If you are looking for employment while receiving a higher education, and not searching jobs for college students on Twitter, you might want to reconsider.  In the following post, learn how the social networking site could benefit your job search.

I meet with college students every week regarding their job and internship searches. Part of the discussion involves networking via social media. Most students have profiles on LinkedIn, but when I bring up Twitter, I usually get blank stares. In over four years working in college career services, I have not personally met one student who

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Posted November 29, 2011 by

5 Tips for Leveraging you Social Network in Your Job Search

Social media is just a buzzword until you come up with a plan.” – Zach Dunn

You know what they say – “It’s who you know, not what you know”. While I’m not so sure the second half of the statement is true these days, the first half of the statement is definitely true. Your network of friends, family and acquaintances is by far your single largest asset. While many people worry that “leveraging your network” means you will need to “cold call” your friends and relatives and ask them to help you get a new job, this is not the case. The Internet combined with your Network makes for a very powerful tool in your job search. Knowing how best to leverage this tool is not always obvious, but if you know what to look for it is quite easy to do. And then, of course, there is your extended network. Before the Internet, it was difficult, at best, to know who was in your extended network. With sites such as LinkedIn, your extended network is immediately known. =>> Ten ways to leverage professional networking (more…)

Posted December 04, 2008 by

Staying Informed in Your Industry

There is nothing worse than feeling like you’re left out of the loop – especially when it comes to your career. But because there can be so many changes taking place in your field, you can look up one day and realize your entire industry has left you behind.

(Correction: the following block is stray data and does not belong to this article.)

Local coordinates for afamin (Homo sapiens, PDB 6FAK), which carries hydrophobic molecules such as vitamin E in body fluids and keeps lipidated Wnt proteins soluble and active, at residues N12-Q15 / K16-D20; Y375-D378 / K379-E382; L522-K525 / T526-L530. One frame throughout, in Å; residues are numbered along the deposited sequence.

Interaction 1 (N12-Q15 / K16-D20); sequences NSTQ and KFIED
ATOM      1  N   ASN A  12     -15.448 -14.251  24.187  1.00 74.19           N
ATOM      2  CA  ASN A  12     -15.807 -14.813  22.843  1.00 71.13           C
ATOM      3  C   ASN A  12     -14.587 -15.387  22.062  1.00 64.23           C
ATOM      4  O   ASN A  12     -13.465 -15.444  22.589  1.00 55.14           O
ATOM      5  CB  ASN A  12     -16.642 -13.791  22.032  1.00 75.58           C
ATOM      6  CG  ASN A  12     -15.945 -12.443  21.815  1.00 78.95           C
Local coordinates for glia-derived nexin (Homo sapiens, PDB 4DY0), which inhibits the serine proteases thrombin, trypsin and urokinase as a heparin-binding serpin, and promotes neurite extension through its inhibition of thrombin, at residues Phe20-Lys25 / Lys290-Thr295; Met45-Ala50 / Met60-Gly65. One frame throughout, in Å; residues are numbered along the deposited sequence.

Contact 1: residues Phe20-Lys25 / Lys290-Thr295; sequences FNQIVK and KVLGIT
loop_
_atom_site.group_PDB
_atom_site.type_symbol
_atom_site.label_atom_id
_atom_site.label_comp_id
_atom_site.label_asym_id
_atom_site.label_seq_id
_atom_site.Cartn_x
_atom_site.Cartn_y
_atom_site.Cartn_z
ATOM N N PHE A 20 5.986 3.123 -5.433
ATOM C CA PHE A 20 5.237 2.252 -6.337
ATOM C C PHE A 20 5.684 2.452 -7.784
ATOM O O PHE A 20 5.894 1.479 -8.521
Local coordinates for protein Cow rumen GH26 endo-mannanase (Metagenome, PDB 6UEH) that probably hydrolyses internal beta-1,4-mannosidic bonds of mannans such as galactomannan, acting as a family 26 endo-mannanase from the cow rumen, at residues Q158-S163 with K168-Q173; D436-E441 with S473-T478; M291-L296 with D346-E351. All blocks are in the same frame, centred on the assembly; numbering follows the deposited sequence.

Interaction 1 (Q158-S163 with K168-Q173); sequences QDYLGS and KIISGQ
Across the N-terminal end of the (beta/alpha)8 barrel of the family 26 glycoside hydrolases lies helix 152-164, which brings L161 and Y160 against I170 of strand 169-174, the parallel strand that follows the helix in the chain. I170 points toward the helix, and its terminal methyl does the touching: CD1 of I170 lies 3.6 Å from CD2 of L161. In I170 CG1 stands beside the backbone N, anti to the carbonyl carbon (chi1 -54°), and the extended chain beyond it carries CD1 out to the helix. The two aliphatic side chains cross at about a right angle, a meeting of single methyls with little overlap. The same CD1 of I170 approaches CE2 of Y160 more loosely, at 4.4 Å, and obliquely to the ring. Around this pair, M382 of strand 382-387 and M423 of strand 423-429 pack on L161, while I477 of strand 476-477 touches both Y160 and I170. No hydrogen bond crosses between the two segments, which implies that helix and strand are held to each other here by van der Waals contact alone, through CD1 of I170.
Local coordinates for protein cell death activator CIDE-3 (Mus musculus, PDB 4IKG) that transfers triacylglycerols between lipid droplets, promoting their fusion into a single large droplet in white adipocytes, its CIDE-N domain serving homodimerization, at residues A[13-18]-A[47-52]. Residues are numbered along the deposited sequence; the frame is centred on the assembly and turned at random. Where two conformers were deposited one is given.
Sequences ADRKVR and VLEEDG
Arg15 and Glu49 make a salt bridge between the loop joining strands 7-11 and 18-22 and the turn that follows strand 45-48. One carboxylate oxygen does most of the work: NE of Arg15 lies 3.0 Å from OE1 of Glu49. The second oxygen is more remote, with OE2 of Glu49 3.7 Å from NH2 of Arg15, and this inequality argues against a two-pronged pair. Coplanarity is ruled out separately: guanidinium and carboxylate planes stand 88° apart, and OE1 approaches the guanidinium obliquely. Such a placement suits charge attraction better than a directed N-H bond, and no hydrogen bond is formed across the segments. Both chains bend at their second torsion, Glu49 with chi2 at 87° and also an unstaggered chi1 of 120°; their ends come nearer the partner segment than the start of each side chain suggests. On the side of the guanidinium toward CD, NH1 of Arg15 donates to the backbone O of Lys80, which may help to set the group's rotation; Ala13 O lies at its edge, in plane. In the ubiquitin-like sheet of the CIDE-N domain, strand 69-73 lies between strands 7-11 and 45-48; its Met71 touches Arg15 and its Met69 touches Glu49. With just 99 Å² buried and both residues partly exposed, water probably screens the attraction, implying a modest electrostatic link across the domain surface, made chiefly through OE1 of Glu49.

With the economy changing as quickly as it is, you can’t afford to not know what the latest trends are. Including whether companies are laying off or hiring, as well as what fields are requiring that you learn new technologies. So how can you stay abreast of what’s happening in your field? Let’s look at some sure-fire ways to get this done …
Read Industry Reports and Trade Publications
One way that you can make sure you always know what’s going on in your industry is to read industry reports. You can read reports about what’s going on specifically in your field, as well as reports about what’s going on in the entire workforce. By doing this, you can know if your industry is dwindling, or check on industries paralleling yours that you may be able to move into.
There are a variety of industry reports you can look at to find out what’s going on. For example, Execunet.com offers studies on hiring trends, information on what fields are best to enter, and much more related to top-level executive employment. Another industry reporting example is the Food Marketing Institute, which functions on and offline and offers a variety of surveys, facts and figures, and more through their website and quarterly reports regarding profitability, inventory productivity, and labor costs in the grocery and supermarket industry. Also, you can visit websites like ValuationResources.com that offer dozens of reports related to specific industries. There are many more resources available to keep you informed. You just have to make strides to find out what they are.